A Better Cyclone Center
Cyclone Center has recorded over 210,000 classifications from citizen scientists around the world since its launch in September 2012. But we’re not resting on our laurels; the site has undergone significant changes that we think will make your experience classifying storms even more rewarding. Highlights of the new site include:
1. Targeted storm choices. Choose your favorite storm to classify from a list of four storms that we’d like you to focus on. These storms will change frequently as you help us complete each one. Featured in the early sets of storms will be at least one storm from the historic 2005 Atlantic hurricane season, including Hurricanes Katrina and Wilma. Or, if you’re feeling adventurous, click the “Classify a random storm” button and get a mystery storm!
2. Inline classification guidance. Gone are the days of clicking on question marks to get help. For each step in the process, you will be shown information on how to best answer the question. Even though you have been doing great, we think this will give you more confidence in what you are doing and hopefully inspire you to do more!
3. Improved tutorial. Haven’t classified in a few weeks? Now you can access our improved tutorial at any time for a refresher.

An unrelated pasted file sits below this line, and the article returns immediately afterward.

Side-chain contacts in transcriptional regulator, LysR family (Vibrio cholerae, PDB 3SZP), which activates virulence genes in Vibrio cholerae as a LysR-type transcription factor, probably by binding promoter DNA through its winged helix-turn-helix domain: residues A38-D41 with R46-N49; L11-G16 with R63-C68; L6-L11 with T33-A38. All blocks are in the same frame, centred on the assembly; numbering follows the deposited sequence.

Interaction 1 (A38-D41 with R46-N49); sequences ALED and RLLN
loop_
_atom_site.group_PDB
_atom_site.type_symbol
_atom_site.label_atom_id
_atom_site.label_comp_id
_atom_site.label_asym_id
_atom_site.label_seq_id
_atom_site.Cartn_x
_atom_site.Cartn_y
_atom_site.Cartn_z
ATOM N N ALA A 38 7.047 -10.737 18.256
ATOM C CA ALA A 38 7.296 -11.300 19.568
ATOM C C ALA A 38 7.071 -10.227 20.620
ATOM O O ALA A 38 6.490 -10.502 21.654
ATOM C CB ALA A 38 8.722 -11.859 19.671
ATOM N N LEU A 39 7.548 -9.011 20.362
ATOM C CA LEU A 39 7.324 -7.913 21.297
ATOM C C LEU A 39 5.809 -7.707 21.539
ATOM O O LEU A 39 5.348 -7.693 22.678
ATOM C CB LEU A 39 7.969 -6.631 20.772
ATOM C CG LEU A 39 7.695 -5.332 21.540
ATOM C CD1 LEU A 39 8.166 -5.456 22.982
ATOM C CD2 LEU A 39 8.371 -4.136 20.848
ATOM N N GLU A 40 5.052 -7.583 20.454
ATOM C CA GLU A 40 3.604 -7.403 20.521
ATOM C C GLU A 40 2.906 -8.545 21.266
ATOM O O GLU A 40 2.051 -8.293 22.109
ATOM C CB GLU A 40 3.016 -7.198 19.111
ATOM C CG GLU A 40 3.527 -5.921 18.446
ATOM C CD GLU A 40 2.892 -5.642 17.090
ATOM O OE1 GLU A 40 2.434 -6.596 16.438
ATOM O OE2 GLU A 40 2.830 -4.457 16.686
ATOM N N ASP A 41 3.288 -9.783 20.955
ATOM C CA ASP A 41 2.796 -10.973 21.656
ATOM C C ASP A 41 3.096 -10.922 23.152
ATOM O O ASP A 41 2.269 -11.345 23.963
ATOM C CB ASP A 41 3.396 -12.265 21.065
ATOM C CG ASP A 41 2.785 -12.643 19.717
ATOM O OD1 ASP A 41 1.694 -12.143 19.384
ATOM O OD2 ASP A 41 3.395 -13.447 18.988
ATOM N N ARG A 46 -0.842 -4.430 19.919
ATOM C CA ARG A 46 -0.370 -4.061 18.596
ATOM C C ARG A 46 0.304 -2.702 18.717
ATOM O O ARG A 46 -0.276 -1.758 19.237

4. More questions to answer. For each storm, go beyond the “choose the closest picture” to answer a couple of more questions like where the center of the storm is or how cold the clouds are around the eye. This used to be called “Detailed Classification”; your responses help us to better pinpoint how strong the storms are.
5. Real time feedback on your classification. Now instead of waiting for 6 images to see the “Storm Stats” page, you will immediately go there after your first image. Now available on this much improved page is the storm track, the location of the storm you just classified, and our estimate of the wind speed of the storm based on your answers.
6. Upgraded Talk forum. “Talk” is how you can discuss interesting storms with others or us. The upgraded version allows for better searching and highlights more of the interesting discussions going on between other citizen scientists.
7. Better connections to social media. Direct links to Facebook and Twitter are now available on every storm on the home page. Click and discuss storms with your social communities or invite others to participate!
Log in to Cyclone Center today and give the new version a try – we think you’ll like the changes. As always, please let us know what you think by commenting on this blog entry or through Talk!
– Chris Hennon is part of the Cyclone Center Science Team and Associate Professor of Atmospheric Sciences at the University of North Carolina at Asheville